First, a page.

can think of no better way to define what stewardship really is than with this phrase—keeping the heart of God at the heart of living. Stewardship is all about carrying out the wishes of the Owner. The Owner is God, and we are merely the caretakers of His property. Psalm 24:1 states it clearly, “The earth is the LORD’s and all it contains, the world and all who live in it”. I think this encompasses everything we will ever get our hands on in this lifetime.
As I have said, this concept of stewardship is critically important yet so often misunderstood. Even those who intellectually acknowledge that God owns everything do not functionally live as though He does. Let me illustrate my point by asking you to choose which one of the three questions below is the question we should be asking in regard to our material possessions:
1. What do I want to do with all my wealth?
2. What do I want to do with God’s wealth?
3. What does God want me to do with His wealth?
No doubt you chose number 3 as the proper question. In about thirty years of asking this question, every believer chooses number 3. Intellectually, everyone is able to get this part of it. But practically speaking, we live as though number 2 is the right question. We are more than happy to acknowledge that it all belongs to God, but when it comes to making decisions about what to do with what we oversee, we seldom, if ever, seek direction from the Owner.
Let me offer a few simple questions that should demonstrate just how true this is.
• When you bought your last car, did you ask God if this is the car He wanted you to buy with His money?
• When your money manager proposed an investment portfolio for you, did you go to the Lord and ask Him if these were the places He wanted His money invested?
• The last time you went shopping for clothes, did you ask your Father if these were the clothes He wanted you to wear?
Or, here is a question that will certainly apply to us all.
• Did we check with God to see if He wanted us to overindulge His dwelling place with that last meal?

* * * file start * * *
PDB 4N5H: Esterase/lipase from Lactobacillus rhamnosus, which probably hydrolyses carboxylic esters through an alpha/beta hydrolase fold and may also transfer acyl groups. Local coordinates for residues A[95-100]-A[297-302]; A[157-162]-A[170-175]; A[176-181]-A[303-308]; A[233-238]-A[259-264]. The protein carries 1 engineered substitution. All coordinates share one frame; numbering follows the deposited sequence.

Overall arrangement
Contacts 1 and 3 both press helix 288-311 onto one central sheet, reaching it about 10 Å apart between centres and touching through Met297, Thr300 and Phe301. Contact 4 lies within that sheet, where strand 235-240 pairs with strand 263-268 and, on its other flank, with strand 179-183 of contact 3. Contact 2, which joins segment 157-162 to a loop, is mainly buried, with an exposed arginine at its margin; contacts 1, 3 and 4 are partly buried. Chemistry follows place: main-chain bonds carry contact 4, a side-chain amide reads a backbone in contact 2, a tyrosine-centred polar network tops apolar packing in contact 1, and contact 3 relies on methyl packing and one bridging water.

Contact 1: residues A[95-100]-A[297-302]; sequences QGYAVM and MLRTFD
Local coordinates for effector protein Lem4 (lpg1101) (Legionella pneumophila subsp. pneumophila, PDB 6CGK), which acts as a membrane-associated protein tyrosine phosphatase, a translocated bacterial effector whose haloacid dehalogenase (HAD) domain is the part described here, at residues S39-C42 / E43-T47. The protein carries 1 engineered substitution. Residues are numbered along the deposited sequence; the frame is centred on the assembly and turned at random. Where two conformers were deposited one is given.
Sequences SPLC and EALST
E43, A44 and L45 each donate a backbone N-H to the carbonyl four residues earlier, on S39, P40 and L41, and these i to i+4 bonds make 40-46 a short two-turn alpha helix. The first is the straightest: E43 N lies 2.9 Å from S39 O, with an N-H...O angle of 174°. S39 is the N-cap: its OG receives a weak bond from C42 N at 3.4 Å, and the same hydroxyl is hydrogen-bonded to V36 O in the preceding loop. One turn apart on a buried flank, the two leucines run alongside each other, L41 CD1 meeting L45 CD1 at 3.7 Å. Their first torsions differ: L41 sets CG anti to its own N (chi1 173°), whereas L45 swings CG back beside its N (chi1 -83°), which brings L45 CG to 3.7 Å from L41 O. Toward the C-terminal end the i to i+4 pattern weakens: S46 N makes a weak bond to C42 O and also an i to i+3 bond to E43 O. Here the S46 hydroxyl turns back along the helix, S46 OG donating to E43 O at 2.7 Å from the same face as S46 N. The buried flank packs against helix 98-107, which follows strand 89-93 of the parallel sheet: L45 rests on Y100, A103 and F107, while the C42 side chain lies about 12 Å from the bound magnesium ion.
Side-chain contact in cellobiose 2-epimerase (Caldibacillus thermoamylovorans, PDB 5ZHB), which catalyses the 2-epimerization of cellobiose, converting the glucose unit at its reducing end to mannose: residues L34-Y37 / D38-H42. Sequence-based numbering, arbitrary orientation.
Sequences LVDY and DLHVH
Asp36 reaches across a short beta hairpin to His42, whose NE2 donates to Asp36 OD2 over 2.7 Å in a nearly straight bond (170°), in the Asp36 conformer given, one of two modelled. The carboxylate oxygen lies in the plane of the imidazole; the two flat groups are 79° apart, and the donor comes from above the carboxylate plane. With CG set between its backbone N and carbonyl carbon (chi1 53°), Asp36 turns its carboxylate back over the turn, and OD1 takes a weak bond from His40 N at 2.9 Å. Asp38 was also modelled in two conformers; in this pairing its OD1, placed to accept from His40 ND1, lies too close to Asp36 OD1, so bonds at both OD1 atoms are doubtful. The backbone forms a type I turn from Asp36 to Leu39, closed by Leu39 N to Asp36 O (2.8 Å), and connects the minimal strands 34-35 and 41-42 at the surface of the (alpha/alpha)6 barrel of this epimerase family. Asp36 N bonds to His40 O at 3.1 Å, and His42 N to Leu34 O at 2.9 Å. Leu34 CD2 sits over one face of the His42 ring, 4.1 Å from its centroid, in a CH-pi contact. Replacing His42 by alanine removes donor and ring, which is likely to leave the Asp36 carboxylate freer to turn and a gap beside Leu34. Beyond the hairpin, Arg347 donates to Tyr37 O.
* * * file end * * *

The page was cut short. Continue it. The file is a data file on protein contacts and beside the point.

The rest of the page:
I hope you see my point. We are all routinely guilty of intellectually acknowledging that God owns everything, while we live, spend, and invest like it is all our own. The cornerstone of stewardship is full acknowledgment and consistent practice of allowing God to direct what He wants done with what He has entrusted us to manage.
I have recently been struck quite seriously with the reality that all our sin, at its core, is the result of personal selfishness. I would encourage you to ponder this yourself for a moment. As I have mulled this idea over and over in my mind, I have yet to find any exception. The truth is: we are our own worst enemies. We are continually getting in the way of God’s best because we are so consumed with our desires, our rights, our dreams, our passions, and our way that we continually fall into sins of either commission (doing the wrong thing) or omission (not doing the right thing). Think about it. Why do we lie? Why do we cheat? Why do we steal? Why are we afraid? Why do we hate? Why do we commit adultery? Why do we lose our temper? Why do we become addicted to drugs, work, and entertainment? Why do we covet what others have? Why do we wear “masks” around others? Why do we not want to submit to God? I could go on and on, but it always circles back around to self. As the cartoon character Pogo confessed, “We have met the enemy and he is us.”
The reason I am making this point is to say that our practical rejection of a life of devoted stewardship is just another example of how self gets in the way of God’s best for us. We want to be in charge. We want to make the decisions. We want to “pull the trigger” and get things done. In ignoring the reality that we are nothing more than mere low-level managers who are expected to meticulously carry out the wishes of the all-loving and all-powerful Owner, our personal will, wishes, choices, and decisions prove to be categorically irrelevant to the discussion.
Someone once noted that at the center of SIN is the letter “I.” We will always find “I”—self, ego, always looking out for number 1—at the center of our sin.
• This is why Jesus said that if we really want to live, we must first die to self. “For whoever wants to save his life will lose it, but whoever loses his life for me will find it” (Matt. 16:25 NIV).
• If you want to be first, you must let everyone else go ahead of you. As the Scripture says, “The last will be first, and the first last” (Matt. 20:16 ESV).
• If you want to be really free, you must submit to slavery. “Whoever wants to become great among you must be your servant, and whoever wants to be first must be your slave” (Matt. 20:26–27 NIV).
• If you want to be great, you must strive to make everyone else greater than yourself. “Do nothing out of selfish ambition or vain conceit, but in humility consider others better than yourselves” (Phil. 2:3 NIV, see also Luke 9:48).
It is all about death to self.
The reason stewardship is so challenging to practice is that we must get self out of the way. As long as we are fallen creatures with a fallen nature, we will have to wrestle daily with the lingering ghosts of our own selfishness until we someday finally shed this “dirt body” and move on to better things. In the meantime, we must resist with every ounce of our being the temptation to inappropriately assume the throne and play little gods over stuff that does not even belong to us.